Mature poetry from a master wordsmith, dealing with crises of cancer and pandemic, redeemed by the joy and comfort of physical love.
In the poem “Serpentine” from his new collection CAPRICORN, VENUS DESCENDANT, Michael Joyce describes himself “Caught in his own cleverness,” tumbling through “too damn many words for what’s /something everybody knows”—but he’s kidding, really, for surely no one is more in love with words than Joyce, or more skillful at teasing us with them. Consider his subtitle: we readily recognize eros, of course, and these days are grown too familiar with pandemos – but karkinos sends us to the dictionary, yielding an awareness of how these poems arise from confrontation with mortality, from a personal crisis wrapped in a global one. There are moments of “profound despair” here, of frailty and failing flesh; but they are redeemed by long-familiar and cherished intimacy, “what / love is ever even under present circumstance,” and that circumstance affords space for joy and mirth, sacred and profane entwining in wickedly delightful ways. These are mature poems in every sense of the word, and contain – like the dream that the “she” at the center of the poet’s life has at one point – “everything.”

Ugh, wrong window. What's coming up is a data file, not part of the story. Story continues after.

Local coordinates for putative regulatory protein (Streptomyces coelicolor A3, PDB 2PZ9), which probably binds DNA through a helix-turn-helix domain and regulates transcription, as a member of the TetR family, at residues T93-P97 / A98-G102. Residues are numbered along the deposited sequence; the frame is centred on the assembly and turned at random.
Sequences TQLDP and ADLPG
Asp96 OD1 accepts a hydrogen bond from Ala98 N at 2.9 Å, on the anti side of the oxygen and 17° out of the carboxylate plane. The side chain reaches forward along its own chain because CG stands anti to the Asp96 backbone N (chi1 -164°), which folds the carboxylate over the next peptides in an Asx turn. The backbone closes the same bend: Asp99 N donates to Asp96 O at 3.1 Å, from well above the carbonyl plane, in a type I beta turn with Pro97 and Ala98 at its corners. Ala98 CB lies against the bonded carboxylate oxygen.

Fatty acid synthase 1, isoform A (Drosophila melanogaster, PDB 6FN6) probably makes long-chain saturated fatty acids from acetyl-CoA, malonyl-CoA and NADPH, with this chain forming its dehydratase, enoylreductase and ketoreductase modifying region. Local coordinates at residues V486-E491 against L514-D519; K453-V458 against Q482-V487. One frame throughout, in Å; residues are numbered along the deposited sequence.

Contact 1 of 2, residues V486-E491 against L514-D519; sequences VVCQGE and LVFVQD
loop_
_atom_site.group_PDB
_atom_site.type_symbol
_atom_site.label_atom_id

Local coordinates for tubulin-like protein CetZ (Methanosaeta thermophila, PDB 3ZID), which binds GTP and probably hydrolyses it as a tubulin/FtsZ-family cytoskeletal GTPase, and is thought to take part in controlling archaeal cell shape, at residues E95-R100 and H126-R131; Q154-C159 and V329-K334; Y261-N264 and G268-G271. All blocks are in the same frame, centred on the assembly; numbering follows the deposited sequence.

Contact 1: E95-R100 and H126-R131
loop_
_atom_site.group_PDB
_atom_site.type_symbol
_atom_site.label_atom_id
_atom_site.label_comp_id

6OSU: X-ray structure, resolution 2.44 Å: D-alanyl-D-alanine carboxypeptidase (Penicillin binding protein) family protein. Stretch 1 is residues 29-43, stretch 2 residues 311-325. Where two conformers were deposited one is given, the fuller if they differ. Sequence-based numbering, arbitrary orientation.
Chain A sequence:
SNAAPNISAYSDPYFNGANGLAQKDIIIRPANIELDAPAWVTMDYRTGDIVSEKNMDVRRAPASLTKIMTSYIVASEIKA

MICHAEL JOYCE's sixteen books and several digital works span a career as novelist, poet, critic, theorist, digital literature pioneer, and multimedia artist. He lives along the Hudson River near Poughkeepsie where he is Professor Emeritus of English and Media Studies at Vassar College. Even before the pandemic, he says he began to think of himself as "an everyday monk, reluctant to frame this stage of my life in terms of what I am going to do, or how I feel, or in any other way that has 'now' as an antecedent. That is, I resist thinking it an end or beginning of something, but rather as a continual folding and unfolding along a dimensionless surface, not something but not nothingness." For more information, visit michaeljoyce.com.